Humans Can Communicate With Cats - If They Know How To Listen

Kathryn Dillon

https://img.particlenews.com/image.php?url=4OBEGe_0Y6FRxyN00

Image by congerdesign from Pixabay

I’ve never understood people who have a cat but don’t interact with it. What do they think it is, a prop, to be ignored unless they suddenly need it for some reason?

“Oh, that? That’s just the cat.”

Trust me, there is no such thing as JUST a cat.

The feline overlords of my household, brilliant little scoundrels that they are, have trained us to understand what they’re telling us, even without words.

This isn’t actually unusual. All cats have the potential to communicate with humans — if humans care to listen.

Bella is a quiet kitty, a woman of few words. When she does meow, it’s usually because she suspects someone’s going to open a bag of Greenies, and it always startles me a bit because it’s such an infrequent occurrence.

It’s a sweet sound, soft and meek, and it belies the fact that, while Bella is indeed sweet and soft and meek, she has a stubborn streak a mile wide.

Bella wants what Bella wants.

Bella loves Blue Mousie. The thing has been around for years — a semi-generic but reasonably well-made felt mouse with a long tail that you can get at just about any pet store. She loses it periodically, batting it under a sofa or a sideboard or sometimes the refrigerator, but we inevitably find it weeks later during one of our frantic pre-company cleaning sessions, and Bella and Blue Mousie are reunited.

She gets ridiculously excited when this happens.

Bella loves to be close to her family. If she feels like the peeps have been neglecting her, she’ll send us a message. Blue Mousie (or in its absence, the second-rate White Mousie) will suddenly appear in strategic places around the house, indicating to us where Bella wants us to go.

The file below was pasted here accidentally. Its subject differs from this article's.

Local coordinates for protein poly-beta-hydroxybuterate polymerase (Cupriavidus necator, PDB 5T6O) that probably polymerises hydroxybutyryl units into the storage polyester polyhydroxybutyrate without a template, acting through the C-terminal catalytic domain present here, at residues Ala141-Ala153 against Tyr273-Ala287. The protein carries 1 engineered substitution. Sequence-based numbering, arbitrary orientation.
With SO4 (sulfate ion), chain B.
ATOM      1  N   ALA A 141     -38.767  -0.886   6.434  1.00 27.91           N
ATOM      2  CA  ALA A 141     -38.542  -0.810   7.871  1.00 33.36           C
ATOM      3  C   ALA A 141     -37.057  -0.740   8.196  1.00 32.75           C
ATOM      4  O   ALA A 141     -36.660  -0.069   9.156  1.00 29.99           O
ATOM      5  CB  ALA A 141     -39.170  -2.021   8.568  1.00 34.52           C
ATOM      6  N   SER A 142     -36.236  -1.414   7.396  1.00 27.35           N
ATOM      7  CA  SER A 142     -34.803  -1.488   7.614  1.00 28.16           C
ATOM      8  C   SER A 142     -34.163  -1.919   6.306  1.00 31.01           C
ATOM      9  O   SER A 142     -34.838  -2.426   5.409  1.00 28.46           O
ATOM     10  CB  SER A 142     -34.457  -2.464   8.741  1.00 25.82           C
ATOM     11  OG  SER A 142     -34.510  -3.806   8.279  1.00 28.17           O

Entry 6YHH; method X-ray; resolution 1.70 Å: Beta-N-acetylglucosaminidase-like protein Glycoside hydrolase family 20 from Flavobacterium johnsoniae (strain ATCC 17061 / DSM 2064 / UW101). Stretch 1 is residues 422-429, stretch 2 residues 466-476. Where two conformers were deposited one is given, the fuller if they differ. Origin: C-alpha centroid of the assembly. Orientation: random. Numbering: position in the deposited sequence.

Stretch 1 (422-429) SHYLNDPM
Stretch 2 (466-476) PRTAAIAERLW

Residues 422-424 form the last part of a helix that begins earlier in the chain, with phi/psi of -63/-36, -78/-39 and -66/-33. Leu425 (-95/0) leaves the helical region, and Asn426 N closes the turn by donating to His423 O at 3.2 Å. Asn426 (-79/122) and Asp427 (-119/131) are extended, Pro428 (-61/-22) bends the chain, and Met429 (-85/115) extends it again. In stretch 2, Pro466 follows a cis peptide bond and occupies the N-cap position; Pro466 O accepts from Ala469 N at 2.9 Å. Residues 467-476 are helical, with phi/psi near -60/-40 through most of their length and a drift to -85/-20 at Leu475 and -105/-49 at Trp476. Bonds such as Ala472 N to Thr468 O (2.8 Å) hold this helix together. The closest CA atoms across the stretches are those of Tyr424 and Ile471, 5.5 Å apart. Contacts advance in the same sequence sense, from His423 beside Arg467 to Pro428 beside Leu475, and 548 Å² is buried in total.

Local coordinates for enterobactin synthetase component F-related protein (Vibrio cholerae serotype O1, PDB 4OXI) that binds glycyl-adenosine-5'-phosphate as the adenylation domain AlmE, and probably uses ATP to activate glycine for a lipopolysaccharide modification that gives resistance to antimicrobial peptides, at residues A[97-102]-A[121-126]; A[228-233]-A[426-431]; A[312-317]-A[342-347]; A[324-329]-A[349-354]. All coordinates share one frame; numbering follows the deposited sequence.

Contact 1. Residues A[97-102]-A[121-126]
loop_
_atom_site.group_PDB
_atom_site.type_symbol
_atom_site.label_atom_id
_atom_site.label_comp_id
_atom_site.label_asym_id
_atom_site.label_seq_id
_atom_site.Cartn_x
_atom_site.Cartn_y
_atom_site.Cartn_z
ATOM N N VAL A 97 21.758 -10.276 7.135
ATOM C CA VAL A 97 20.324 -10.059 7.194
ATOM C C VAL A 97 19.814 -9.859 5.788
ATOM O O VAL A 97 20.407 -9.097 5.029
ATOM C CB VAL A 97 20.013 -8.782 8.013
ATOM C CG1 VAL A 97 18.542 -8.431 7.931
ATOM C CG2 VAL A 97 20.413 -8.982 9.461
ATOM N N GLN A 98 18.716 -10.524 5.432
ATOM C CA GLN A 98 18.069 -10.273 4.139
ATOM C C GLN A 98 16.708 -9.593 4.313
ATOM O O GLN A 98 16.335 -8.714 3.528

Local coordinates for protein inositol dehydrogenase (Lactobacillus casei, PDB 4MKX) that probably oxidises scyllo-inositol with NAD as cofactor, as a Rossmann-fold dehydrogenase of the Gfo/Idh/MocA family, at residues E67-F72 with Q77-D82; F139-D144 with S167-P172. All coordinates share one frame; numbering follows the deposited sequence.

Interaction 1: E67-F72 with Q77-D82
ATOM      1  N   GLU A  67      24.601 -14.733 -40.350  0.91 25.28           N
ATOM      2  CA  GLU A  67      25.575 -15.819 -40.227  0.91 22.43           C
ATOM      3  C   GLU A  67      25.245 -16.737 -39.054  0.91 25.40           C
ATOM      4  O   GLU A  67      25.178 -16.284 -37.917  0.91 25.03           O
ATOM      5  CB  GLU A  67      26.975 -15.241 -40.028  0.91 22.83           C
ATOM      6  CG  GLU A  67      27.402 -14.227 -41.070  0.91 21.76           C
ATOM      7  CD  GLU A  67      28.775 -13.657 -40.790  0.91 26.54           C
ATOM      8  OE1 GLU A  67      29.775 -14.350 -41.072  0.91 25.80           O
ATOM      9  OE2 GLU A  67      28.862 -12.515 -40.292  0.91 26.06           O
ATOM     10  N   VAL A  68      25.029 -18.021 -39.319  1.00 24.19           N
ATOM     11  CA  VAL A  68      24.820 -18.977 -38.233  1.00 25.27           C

• The entry to the living room, if she wants us to sit on the couch with her.
  • The bottom of the stairs to my husband’s third-floor studio, if she feels he’s been working too long.
  • The foyer, just inside the front door, if we’ve been out of town.
  • The dining room, if she’s trying to lure me out of the kitchen.

This isn’t a coincidence, folks. It’s a form of communication, proven out over the course of a decade.

When we notice the mouse, she runs to sit proudly beside it, waiting for us to acknowledge her kill.

This is an important part of the process - the bestowing of praise.

“Oh Bella, you’ve brought us a mouse! What a mighty hunter you are. Thank you for contributing to the family food supply. We’ll be able to eat for a week!”

While I’ve never met another cat who used stuffed mice to communicate, research does show that cats have developed a complex system of meows, body language, and actions that allow them to express affection or tell us what they need.

Vocalizations can mean anything from a standard greeting (short meow) to a demand for something (long, drawn-out mrrrowwwww) to an indication of excitement or frustration (rapid teeth-chattering — one of our cats used to do this while bird-watching).

A cat holding its tail straight up with a curl at the end (as our Buster usually does) is thought to be happy, while a tail tucked under the cat’s rear indicates fear.

Other forms of body language, such as rubbing against us to mark us as their own, are used in communication as well.

We practice the “blinky kiss” in our household, looking at the cats while slowly opening and closing our eyes. The cats then return the motion. Sometimes they initiate the process, and it would be impolite not to respond, as this gesture is thought to indicate comfort and affection.